Goblins have invaded Kiris Dahn, once a jewel in the crown of Nerath, the fallen human kingdom. Within its plundered ruins lie treasures yet to be unearthed, including the last of the slaying stones - deadly relics from bygone wars. Even now, evil forces scour the ruins in search of the stone, but they are not alone! Adventurers have come to Kiris Dahn, bringing death and destruction in their wake.
"The Slaying Stone" is a stand-alone DUNGEONS & DRAGONS® adventure designed for 1st-level characters. It fits easily into any homebrew campaign and features an easy-to-run encounter format and a full-color, double-sided battlemap.
After finishing their initial series of modules for 4e D&D, Wizards of the Coast took a step back to revamp their approach, openly soliciting feedback on how to add more depth to adventures. The Slaying Stone (2010) is the first of the new series of adventures that arose from that feedback. It differs in several regards from the 4e D&D adventures that preceded it: smaller scope, lower price, all-color, less linear, better DM support, and more roleplaying encounters. The result is a fun and exciting adventure with over a dozen encounters and extremely good gameplay, a module that helps show the GM how to adapt as players use untraditional approaches to solving the adventure.
This is an excellent introduction to D&D for new adventurers.
Making Smart DMing Decisions. It's much easier to improvise an encounter when you know what a NPC's goals are. The Slaying Stone gives details of all factions and NPC motivations right up front, providing the DM the tools to run monsters and encounters "off-book." This high-level view of the different factions and their goals allows for easy customization during play, riffing off of the specified encounters in the written adventure and expanding outwards into the game world.
The module also provides several variant plot threads, giving the DM the ability to adjust the module on the fly without the players ever noticing. For instance, cynical players may become suspicious of their employers after being burned in other adventures. If that happens here, the DM is given advice on ways to use that to their advantage in a way that makes the entire adventure more exciting. Plot themes and hooks also are laid out cleanly and clearly on two pages. If the initial plot hooks doesn't reel in the PCs and make them interested in the adventure, alternatives are given that might do the trick instead.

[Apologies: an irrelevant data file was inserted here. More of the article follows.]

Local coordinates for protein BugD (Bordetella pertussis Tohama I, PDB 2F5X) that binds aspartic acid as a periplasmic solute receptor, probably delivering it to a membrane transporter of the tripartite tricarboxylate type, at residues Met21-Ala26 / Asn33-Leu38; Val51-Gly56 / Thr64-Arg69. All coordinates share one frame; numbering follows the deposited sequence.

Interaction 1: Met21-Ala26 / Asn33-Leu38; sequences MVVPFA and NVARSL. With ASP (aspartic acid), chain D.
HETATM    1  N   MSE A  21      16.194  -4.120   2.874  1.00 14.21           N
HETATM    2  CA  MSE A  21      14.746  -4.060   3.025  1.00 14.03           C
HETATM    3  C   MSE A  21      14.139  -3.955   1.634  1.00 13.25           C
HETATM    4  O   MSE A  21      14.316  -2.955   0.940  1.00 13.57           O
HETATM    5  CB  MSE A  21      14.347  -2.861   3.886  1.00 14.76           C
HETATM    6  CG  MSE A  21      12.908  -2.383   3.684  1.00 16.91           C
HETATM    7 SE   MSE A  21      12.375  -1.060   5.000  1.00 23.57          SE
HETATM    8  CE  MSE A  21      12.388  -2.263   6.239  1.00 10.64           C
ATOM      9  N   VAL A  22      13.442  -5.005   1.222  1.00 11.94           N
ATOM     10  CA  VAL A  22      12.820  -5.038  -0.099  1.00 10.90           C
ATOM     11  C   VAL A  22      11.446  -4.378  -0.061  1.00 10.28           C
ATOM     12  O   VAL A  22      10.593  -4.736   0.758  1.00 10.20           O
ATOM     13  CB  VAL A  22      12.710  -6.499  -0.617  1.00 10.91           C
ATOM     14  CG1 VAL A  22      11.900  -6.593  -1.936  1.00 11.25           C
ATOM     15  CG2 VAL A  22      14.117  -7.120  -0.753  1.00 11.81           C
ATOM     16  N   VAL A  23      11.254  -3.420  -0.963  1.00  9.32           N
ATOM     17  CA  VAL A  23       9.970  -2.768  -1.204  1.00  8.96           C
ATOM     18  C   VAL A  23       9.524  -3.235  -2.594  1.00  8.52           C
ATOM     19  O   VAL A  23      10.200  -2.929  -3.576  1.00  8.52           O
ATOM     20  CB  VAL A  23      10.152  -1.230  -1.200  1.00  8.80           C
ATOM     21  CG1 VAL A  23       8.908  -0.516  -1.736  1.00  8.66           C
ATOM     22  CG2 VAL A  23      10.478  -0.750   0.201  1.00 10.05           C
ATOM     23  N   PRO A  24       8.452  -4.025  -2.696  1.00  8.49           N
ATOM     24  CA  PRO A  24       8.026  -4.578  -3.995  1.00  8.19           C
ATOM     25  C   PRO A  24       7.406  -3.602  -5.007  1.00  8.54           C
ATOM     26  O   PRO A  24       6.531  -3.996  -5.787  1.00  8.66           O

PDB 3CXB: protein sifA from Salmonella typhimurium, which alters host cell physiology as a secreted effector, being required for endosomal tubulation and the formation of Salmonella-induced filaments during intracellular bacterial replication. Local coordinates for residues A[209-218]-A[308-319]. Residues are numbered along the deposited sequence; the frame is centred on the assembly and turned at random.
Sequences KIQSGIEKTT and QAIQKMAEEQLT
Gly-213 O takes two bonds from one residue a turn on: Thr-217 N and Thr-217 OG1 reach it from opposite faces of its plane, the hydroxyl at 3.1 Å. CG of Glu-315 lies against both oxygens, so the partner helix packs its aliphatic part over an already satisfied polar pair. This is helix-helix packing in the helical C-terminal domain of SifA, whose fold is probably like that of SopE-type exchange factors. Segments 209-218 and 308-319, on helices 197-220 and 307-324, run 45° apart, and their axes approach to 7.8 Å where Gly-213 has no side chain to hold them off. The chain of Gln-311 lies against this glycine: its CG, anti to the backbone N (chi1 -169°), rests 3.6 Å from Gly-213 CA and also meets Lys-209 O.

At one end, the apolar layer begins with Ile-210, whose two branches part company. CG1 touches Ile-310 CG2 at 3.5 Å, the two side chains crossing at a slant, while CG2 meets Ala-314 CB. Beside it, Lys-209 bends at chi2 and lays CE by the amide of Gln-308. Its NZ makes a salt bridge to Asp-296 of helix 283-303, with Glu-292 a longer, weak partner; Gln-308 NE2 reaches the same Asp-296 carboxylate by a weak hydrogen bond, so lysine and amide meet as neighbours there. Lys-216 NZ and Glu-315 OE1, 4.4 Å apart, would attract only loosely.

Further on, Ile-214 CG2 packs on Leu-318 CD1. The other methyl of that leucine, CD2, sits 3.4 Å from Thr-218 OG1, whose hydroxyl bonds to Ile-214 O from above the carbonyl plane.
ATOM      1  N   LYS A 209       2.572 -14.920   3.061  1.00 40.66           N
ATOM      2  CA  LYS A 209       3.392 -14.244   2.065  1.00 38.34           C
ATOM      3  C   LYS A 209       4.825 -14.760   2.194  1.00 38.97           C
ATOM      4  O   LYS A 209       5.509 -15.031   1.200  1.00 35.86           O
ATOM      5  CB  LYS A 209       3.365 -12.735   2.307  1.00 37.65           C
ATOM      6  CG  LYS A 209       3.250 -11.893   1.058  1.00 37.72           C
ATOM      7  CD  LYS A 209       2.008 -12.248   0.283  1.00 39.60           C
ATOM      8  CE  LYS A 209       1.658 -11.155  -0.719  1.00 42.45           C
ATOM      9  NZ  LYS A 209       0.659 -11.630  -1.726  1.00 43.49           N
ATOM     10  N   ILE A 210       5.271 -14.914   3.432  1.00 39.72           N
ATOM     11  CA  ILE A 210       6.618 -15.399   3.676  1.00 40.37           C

There is also a rough timeline for the DM that aids in planning encounters, suggestions as to which encounters to use in order to maximize pacing, bonus encounters, character backgrounds, and an open-ended choice of solutions to the characters' mission. It's up to the players whether to make this a more combat-oriented solution or to play one faction off against another through the use of diplomacy or subterfuge. That's not something you'll commonly see in printed adventures.
Taken as a whole, these techniques are tremendously useful in a D&D game, and this adventure is particularly good for newer DMs because it models a good way to think about adventure design. Tools like the ones in The Slaying Stone make the difference between (1) a module that becomes rigid and unwieldy as soon as the PCs start to range off track and (2) a module that instead helps build the game world and that stays fun through multiple sessions.
More adventures should include similar techniques.
Set the Hook. The one complaint commonly heard about this adventure is that the default premise is less compelling than it could be. The heroes are sent off to destroy a magical stone that can kill anything it hits. The problem is, the stone works only within a 5 mile radius of the city, and only once. That makes its destruction somewhat less compelling as a plot hook. It's not uncommon for players to simply suggest that their patron move, or to suspect that her motivations are less than pure.
There are many ways around this problem with the module's premise, of course, and quite a few of them are detailed in the adventure for the DM to use. Regardless, it's admittedly a somewhat weak beginning for an otherwise superb adventure. A small amount of patching on the part of the DM quickly brings the introductory hook up to the level of the other encounters.
Overall Conclusions. In addition to the robust encounter design and advice, The Slaying Stone is a beautiful adventure to look at. It's all-color, with an attractive and clear graphic design and a brand new style of stat block to help run monsters on the fly.
Most importantly, though, this is an adventure you won't want to miss: Not only is it fun and non-linear, but it shows a DM how to better design her own adventures, and that's something worth reading for any DM, no matter how experienced.
About the Creators. Logan Bonner has a bio for Amazon.com that includes a photograph of himself paying tribute to Yoda. A former editor for Wizards of the Coast and a prolific game designer who worked on dozens of books, he's now a freelance writer, designer, and editor who lives in the Seattle area. His Creative Commons-licensed game Refuge in Audacity is an over-the-top pastiche and parody of bad 90s RPGs and comics. Don't miss it.
About the Product Historian
History and commentary of this product was written by Kevin Kulp, game designer and admin of the independent D&D fansite ENWorld. Please feel free to mail corrections, comments, and additions to firstname.lastname@example.org.